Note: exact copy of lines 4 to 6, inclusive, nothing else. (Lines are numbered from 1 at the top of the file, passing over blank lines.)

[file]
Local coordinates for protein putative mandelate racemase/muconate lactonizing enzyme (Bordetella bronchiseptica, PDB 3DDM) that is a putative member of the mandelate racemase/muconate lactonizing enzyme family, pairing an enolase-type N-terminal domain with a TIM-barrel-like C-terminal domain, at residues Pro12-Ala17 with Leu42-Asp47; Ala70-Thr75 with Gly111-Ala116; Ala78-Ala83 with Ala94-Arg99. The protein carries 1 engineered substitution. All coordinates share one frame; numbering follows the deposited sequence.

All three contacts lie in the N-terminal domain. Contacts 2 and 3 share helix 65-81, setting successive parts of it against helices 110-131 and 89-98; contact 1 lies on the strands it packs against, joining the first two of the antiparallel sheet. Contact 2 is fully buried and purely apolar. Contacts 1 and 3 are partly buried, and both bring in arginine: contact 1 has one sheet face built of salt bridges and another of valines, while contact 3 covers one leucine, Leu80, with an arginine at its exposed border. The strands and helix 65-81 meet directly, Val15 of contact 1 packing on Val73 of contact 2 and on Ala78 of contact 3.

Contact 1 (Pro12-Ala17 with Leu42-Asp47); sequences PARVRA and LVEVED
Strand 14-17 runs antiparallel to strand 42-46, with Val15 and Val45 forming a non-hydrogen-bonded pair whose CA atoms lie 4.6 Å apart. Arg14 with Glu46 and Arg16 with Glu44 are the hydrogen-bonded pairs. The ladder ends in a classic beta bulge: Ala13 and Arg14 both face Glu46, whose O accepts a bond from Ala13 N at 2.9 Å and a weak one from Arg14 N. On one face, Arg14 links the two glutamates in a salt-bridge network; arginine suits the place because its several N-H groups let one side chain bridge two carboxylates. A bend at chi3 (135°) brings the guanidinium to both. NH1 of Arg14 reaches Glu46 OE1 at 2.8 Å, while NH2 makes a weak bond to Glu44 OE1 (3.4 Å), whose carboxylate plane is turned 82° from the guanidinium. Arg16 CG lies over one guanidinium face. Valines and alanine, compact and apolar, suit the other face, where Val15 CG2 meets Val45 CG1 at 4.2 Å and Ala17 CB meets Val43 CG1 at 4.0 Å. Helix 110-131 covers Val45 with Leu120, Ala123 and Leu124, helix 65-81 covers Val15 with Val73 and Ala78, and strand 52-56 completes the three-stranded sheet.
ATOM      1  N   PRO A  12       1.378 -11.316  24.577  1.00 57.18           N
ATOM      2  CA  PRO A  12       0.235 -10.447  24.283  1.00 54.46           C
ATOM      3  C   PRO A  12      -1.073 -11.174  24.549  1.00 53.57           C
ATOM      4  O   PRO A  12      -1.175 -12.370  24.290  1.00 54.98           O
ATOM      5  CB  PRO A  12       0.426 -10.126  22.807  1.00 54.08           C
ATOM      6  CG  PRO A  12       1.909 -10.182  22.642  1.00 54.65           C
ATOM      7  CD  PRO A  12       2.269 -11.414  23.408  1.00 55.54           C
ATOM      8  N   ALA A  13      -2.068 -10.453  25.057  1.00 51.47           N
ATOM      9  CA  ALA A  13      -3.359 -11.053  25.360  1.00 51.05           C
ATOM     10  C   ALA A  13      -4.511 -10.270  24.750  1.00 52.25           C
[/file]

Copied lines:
Strand 14-17 runs antiparallel to strand 42-46, with Val15 and Val45 forming a non-hydrogen-bonded pair whose CA atoms lie 4.6 Å apart. Arg14 with Glu46 and Arg16 with Glu44 are the hydrogen-bonded pairs. The ladder ends in a classic beta bulge: Ala13 and Arg14 both face Glu46, whose O accepts a bond from Ala13 N at 2.9 Å and a weak one from Arg14 N. On one face, Arg14 links the two glutamates in a salt-bridge network; arginine suits the place because its several N-H groups let one side chain bridge two carboxylates. A bend at chi3 (135°) brings the guanidinium to both. NH1 of Arg14 reaches Glu46 OE1 at 2.8 Å, while NH2 makes a weak bond to Glu44 OE1 (3.4 Å), whose carboxylate plane is turned 82° from the guanidinium. Arg16 CG lies over one guanidinium face. Valines and alanine, compact and apolar, suit the other face, where Val15 CG2 meets Val45 CG1 at 4.2 Å and Ala17 CB meets Val43 CG1 at 4.0 Å. Helix 110-131 covers Val45 with Leu120, Ala123 and Leu124, helix 65-81 covers Val15 with Val73 and Ala78, and strand 52-56 completes the three-stranded sheet.
ATOM      1  N   PRO A  12       1.378 -11.316  24.577  1.00 57.18           N
ATOM      2  CA  PRO A  12       0.235 -10.447  24.283  1.00 54.46           C